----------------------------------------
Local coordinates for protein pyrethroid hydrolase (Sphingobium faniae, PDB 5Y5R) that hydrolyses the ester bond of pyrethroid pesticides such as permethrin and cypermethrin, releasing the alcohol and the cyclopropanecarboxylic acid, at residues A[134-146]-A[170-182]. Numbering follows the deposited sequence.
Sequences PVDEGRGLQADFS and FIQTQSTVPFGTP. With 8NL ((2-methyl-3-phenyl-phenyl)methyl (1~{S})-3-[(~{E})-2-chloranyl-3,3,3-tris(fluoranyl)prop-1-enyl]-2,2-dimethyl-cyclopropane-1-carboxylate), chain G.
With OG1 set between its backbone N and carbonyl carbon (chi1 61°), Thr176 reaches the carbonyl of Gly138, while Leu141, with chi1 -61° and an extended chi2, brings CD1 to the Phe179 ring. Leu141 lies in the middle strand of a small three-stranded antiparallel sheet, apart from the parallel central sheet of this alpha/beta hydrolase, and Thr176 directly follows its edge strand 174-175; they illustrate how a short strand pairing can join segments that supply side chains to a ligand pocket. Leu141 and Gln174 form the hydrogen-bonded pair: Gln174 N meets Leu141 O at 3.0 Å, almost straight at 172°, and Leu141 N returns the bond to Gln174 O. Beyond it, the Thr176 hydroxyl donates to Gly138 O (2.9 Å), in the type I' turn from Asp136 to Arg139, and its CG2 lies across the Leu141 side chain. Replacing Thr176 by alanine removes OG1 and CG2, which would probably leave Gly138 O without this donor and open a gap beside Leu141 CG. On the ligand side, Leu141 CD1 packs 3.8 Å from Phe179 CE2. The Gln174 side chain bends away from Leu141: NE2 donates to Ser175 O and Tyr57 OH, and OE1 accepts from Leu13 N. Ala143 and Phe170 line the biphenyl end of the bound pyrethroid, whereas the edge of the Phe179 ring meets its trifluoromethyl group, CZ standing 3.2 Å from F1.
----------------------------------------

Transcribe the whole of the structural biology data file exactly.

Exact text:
Local coordinates for protein pyrethroid hydrolase (Sphingobium faniae, PDB 5Y5R) that hydrolyses the ester bond of pyrethroid pesticides such as permethrin and cypermethrin, releasing the alcohol and the cyclopropanecarboxylic acid, at residues A[134-146]-A[170-182]. Numbering follows the deposited sequence.
Sequences PVDEGRGLQADFS and FIQTQSTVPFGTP. With 8NL ((2-methyl-3-phenyl-phenyl)methyl (1~{S})-3-[(~{E})-2-chloranyl-3,3,3-tris(fluoranyl)prop-1-enyl]-2,2-dimethyl-cyclopropane-1-carboxylate), chain G.
With OG1 set between its backbone N and carbonyl carbon (chi1 61°), Thr176 reaches the carbonyl of Gly138, while Leu141, with chi1 -61° and an extended chi2, brings CD1 to the Phe179 ring. Leu141 lies in the middle strand of a small three-stranded antiparallel sheet, apart from the parallel central sheet of this alpha/beta hydrolase, and Thr176 directly follows its edge strand 174-175; they illustrate how a short strand pairing can join segments that supply side chains to a ligand pocket. Leu141 and Gln174 form the hydrogen-bonded pair: Gln174 N meets Leu141 O at 3.0 Å, almost straight at 172°, and Leu141 N returns the bond to Gln174 O. Beyond it, the Thr176 hydroxyl donates to Gly138 O (2.9 Å), in the type I' turn from Asp136 to Arg139, and its CG2 lies across the Leu141 side chain. Replacing Thr176 by alanine removes OG1 and CG2, which would probably leave Gly138 O without this donor and open a gap beside Leu141 CG. On the ligand side, Leu141 CD1 packs 3.8 Å from Phe179 CE2. The Gln174 side chain bends away from Leu141: NE2 donates to Ser175 O and Tyr57 OH, and OE1 accepts from Leu13 N. Ala143 and Phe170 line the biphenyl end of the bound pyrethroid, whereas the edge of the Phe179 ring meets its trifluoromethyl group, CZ standing 3.2 Å from F1.